Many people who are facing a divorce are also facing substantial financial difficulties as well. If you are considering a divorce, you may wonder whether or not you need to file for bankruptcy before or after your divorce in order to obtain the most benefits and ensure your legal rights are protected. If you feel confused about the legal aspect of divorce, bankruptcy, and how you should move forward with either, or both, of these types of legal action, understanding how these legal processes work can help you better understand your legal rights.
Filing for Bankruptcy First
If you make the decision to file for bankruptcy, you can do this as an individual and it will not affect your spouse in any way regarding their financial status or credit score. Therefore, if you file for bankruptcy prior to filing for divorce, it will only impact your own personal financial situation and your own personal credit score. You do not ever need your spouse’s consent to file for personal bankruptcy, however, your bankruptcy will only impact your own personal assets and not any marital assets you may have. Additionally, it is important to note that you also have the option to file for joint bankruptcy.
Filing for Divorce First
If you file for bankruptcy first, the bankruptcy court will only be able to look at your personal assets and none of the assets that may be yours following the equitable division of assets following a divorce. If you make the decision to file for divorce first, and then file for bankruptcy, you may have more assets or different assets than you did if you would have filed prior to divorce.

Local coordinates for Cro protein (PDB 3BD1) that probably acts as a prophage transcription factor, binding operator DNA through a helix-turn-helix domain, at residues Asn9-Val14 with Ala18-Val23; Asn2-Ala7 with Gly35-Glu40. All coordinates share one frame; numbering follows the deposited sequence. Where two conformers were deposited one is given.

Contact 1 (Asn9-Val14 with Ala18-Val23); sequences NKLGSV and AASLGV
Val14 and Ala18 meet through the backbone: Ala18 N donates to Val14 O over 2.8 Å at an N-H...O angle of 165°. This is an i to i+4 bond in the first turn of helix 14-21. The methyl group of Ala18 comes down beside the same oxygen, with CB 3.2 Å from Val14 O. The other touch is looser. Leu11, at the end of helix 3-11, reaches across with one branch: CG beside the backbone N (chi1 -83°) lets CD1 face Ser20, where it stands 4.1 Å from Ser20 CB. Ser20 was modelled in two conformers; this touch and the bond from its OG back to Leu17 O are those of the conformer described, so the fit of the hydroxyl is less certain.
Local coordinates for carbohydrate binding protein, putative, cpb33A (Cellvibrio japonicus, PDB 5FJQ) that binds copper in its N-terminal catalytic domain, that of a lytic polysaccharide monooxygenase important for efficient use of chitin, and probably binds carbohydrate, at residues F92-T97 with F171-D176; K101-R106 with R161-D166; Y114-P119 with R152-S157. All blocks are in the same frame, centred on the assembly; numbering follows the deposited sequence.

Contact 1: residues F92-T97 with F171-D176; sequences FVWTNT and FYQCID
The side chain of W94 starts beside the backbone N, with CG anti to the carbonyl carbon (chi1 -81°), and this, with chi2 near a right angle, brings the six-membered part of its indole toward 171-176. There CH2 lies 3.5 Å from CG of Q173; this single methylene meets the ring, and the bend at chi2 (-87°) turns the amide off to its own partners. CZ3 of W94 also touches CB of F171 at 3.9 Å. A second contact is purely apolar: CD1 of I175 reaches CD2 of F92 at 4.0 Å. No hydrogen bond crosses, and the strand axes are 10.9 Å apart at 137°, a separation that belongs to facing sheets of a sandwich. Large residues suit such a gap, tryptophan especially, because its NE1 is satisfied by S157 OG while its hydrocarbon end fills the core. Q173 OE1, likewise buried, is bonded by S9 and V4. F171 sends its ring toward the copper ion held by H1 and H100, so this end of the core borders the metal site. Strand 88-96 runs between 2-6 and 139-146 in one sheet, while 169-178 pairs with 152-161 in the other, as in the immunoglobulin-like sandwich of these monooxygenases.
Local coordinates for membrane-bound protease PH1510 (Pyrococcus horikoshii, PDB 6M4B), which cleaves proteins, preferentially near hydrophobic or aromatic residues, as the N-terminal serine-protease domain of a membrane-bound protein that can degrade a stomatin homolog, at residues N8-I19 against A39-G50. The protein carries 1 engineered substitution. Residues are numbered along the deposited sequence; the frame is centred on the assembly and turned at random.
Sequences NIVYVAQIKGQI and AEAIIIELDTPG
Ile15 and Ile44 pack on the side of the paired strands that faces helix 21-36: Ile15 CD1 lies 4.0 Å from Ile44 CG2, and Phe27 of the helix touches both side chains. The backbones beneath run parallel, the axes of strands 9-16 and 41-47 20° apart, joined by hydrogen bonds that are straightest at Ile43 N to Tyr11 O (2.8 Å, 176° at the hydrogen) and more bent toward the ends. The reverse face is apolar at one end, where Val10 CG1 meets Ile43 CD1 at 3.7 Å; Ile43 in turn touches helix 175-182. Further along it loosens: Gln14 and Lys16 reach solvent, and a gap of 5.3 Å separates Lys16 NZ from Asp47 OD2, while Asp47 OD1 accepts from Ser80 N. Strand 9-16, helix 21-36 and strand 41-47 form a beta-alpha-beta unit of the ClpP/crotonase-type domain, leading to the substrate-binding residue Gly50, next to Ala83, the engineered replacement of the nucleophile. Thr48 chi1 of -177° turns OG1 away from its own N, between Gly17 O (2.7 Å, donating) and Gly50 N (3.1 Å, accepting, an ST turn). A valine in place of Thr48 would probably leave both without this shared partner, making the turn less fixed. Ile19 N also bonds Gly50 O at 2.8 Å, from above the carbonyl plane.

Filing Bankruptcy During a Divorce
A circumstance may arise that requires a person to file for bankruptcy in the middle of a divorce. If this occurs, then an “automatic stay” is placed on your finances which temporarily places a hold on the bankruptcy process until the assets can be officially and legally divided for divorce purposes.
How Bankruptcy Affects Child Support or Alimony
You will always have to pay your child support or alimony (spousal support) payments if ordered by the court, even if you file for bankruptcy. These types of court-ordered debts are considered non-dischargeable, meaning that you can not avoid paying them or eliminating them through a bankruptcy process under Section 523(a)(5) of the Bankruptcy Code. However, filing for bankruptcy may make your financial obligations less overwhelming and help you have the extra income to pay for your child support or alimony payments easier.
Contact an Experienced Family Law and Bankruptcy Attorney
If you are considering filing for any type of bankruptcy, or filing for divorce, contact an attorney that has experience with both of these types of law and can advise you regarding your legal rights. Contact an experienced attorney at Lankford & Moore Law to help you understand how best to proceed regarding both your divorce and your bankruptcy case.